Imagine going to your classes every day in front of a mirror. This is what we are faced with in every Zoom and Teams meeting; I am Narcissus and the small zoom square is my pond. I’ve given more presentations to myself this term than I have done to any of my classmates.
Online teaching for many students means sitting at one desk for hours at a time, a daunting prospect when you consider that some of them can work for 12 hours in a single day. Every element of this new schedule is draining, from the constant screen exposure to the muscular impact of constant sitting and working. “Stretch at your desk” routines aren’t quite enough to offset this sudden and overwhelming transition to stationary work. Most of us are probably working at desks in our rooms, redefining your emotional relationship with such a space. I know several students who avoided working in their rooms pre-COVID in order to separate their work life from an area associated with rest. The emotional strain of work and play being confined to one room cannot be overstated.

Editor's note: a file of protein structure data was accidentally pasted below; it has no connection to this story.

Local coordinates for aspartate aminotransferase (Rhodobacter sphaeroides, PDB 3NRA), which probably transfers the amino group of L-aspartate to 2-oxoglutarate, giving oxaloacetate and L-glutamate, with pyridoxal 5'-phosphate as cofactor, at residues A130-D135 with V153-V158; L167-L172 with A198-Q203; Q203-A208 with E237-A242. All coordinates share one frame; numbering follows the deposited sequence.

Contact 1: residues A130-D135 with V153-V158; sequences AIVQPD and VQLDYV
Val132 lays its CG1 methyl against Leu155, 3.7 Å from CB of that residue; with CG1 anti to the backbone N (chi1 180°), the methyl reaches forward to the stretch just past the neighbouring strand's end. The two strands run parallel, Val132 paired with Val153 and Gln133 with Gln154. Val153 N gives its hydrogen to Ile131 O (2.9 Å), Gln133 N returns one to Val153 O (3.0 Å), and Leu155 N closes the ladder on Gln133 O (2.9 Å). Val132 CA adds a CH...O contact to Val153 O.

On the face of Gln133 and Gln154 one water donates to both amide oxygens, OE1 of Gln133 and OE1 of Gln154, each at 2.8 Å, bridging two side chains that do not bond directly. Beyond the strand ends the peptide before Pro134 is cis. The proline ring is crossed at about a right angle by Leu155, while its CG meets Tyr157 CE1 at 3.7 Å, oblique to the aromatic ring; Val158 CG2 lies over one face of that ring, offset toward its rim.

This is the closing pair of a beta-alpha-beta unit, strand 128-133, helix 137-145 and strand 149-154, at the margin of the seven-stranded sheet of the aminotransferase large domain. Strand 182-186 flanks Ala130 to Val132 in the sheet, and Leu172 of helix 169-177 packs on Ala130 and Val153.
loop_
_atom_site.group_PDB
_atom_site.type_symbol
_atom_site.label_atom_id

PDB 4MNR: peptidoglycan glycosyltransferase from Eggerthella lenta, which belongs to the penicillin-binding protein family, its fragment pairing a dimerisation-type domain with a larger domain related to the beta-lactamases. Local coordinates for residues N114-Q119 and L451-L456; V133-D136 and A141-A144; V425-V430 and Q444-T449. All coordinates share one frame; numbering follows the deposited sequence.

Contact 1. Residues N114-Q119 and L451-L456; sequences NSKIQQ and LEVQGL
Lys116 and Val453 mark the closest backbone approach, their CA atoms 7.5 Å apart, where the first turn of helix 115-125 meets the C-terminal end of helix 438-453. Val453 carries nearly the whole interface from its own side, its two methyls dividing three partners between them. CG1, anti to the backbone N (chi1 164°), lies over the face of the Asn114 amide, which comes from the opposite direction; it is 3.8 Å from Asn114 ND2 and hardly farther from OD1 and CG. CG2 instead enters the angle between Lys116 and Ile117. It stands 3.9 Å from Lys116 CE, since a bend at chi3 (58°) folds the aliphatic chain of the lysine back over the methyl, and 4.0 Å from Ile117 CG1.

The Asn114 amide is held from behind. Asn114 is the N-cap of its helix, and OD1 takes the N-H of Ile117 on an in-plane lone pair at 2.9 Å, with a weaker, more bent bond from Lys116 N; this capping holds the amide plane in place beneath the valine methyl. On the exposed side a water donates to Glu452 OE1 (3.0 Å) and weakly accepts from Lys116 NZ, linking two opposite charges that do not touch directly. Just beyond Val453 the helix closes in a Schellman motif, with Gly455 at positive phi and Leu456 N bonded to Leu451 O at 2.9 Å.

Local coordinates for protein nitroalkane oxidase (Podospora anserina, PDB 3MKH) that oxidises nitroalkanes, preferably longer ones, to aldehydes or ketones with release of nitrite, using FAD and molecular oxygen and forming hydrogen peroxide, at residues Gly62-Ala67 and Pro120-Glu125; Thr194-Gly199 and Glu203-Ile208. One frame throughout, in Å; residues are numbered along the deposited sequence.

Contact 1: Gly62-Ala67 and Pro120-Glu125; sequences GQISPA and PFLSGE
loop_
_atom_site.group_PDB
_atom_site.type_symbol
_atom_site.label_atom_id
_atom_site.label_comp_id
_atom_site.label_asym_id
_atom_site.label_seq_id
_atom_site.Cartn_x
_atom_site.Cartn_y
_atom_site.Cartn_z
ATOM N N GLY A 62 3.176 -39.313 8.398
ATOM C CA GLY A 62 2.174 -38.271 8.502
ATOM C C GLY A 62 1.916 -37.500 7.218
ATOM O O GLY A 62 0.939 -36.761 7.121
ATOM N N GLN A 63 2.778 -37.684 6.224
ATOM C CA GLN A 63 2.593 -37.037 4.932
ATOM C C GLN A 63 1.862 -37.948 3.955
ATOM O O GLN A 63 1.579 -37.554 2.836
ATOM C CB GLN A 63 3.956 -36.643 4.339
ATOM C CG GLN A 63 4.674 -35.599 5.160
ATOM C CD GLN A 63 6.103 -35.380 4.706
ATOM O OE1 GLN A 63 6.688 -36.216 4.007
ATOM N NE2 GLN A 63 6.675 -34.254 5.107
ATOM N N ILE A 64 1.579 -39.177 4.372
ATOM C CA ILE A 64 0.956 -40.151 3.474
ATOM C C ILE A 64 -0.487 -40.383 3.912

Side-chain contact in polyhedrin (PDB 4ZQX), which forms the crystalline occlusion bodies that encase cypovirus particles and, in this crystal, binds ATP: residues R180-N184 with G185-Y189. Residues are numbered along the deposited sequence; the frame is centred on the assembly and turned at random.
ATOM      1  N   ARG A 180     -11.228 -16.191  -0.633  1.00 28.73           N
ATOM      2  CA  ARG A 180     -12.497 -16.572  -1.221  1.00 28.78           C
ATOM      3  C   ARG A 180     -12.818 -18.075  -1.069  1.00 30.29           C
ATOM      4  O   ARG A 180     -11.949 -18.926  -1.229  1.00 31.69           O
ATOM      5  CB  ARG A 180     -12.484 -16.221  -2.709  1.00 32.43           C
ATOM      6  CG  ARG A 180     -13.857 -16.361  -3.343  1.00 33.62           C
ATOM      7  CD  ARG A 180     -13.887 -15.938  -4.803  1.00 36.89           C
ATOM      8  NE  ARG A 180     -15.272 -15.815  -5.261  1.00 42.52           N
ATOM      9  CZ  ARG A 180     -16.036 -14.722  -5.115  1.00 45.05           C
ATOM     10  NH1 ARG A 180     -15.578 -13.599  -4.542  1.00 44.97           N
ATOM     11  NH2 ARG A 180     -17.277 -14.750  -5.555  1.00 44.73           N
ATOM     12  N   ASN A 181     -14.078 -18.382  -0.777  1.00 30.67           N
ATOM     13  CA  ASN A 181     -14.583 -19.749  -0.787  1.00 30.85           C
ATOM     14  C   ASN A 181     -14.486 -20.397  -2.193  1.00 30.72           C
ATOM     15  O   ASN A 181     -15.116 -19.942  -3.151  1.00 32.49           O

Imagine going to your classes every day in front of a mirror. This is what we are faced with in every Zoom and Teams meeting; I am Narcissus and the small zoom square is my pond. I’ve given more presentations to myself this term than I have done to any of my classmates. For many of us this is more exposure to our own faces than we’ve ever experienced before – something which can be incredibly distracting.
Apparently, the introduction of virtual learning coincided with an increase in sales of corporate-wear tops and jogging bottoms across online clothing shops. One of the biggest benefits of working with a waist-up camera is that I am free to wear the comfiest bottoms I own, including pyjamas and onesies.
Put yourself in space or on the top of the Radcam. I once completed a class in my tutor’s office sitting at her desk.
Online classes created a multitude of opportunities for comfort while learning, from slipper socks to hot water bottles. With one tap of the camera-off button I am free to munch on crisps or whatever I fancy (please remember to mute yourself if you’re going to try this at home) with the simple excuse that turning your camera off increases bandwidth.